The arrogant army loses the fight.

The arrogant army loses the fight.

If Cho is made of bitterness, she will have nothing but bitterness. This is what her father says, when she is young - if you can't pick yourself up afterward, love is meaningless. One thing sprouts from another. Still, she was and is arrogant enough to believe her suffering can change the world. Loneliness is the catalyst for much of history; people do what they must, and every person on the planet is selfish. Cain and Abel, Madame Mao Jiang Ching, General Custer. History is rewritten every moment, with every separate thought - this is what she battles with now, and what will defeat her later.

Being like her mother means that Cho will be beautiful forever; she will always know how to make herself up, and she has the flawlessness that comes only once a generation. Moon face is what they call it in the dark corners of her private life - steeped in characters she cannot read, syllables perpetually more meaningless, and black hair that will never hold a curl. Cho is not Chinese anymore, and hasn't ever been - not really. That's why she can smirk at her father's proverbs, and his muted history can mean nothing, nothing at all. It is as insubstantial as that bitterness, the same bitten lip he rebukes in her. When the arrogant army loses the fight, they go home and put red lipstick on. Their hair shines like polished glass, strong enough to choke any man.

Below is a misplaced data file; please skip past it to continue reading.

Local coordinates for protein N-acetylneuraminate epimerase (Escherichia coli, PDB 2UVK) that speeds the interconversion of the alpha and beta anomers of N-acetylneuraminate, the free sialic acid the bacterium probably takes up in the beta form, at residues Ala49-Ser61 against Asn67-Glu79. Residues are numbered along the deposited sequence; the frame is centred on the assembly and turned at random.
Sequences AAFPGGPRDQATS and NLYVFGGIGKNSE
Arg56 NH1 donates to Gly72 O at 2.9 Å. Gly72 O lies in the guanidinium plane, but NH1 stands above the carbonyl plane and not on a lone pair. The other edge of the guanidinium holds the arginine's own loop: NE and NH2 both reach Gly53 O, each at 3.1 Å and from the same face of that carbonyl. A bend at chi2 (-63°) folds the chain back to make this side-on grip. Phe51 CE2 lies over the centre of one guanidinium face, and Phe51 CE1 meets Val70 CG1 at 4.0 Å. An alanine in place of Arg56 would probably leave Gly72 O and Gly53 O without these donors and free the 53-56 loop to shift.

The problem with Cho is that even after months of slowly growing back her chopped limbs, she can sink swiftly backward in time before she even realises. Straight into mourning again, which by now is as familiar as her own favorite pair of shoes. Comfortable. It is like returning to a cocoon; when it comes over her, she spends hours alone, crying. In front of people, crying. Crying into her mango sorbet. Crying over owls she must write to friends, apologising for her disappearance. Cho has probably seen London in every light, simply wandering away from Cedric's ghost. Hell, she's seen Hogwarts in every light - one minute you are loved, and the next you are nothing.

And it's ridiculous. It really is. It's immature. But people grieve differently, her father reminds her. You have to have faith. It could take years, but it will pass.

I have faith, she remembers sighing, exasperated. I have more faith in myself than anyone else.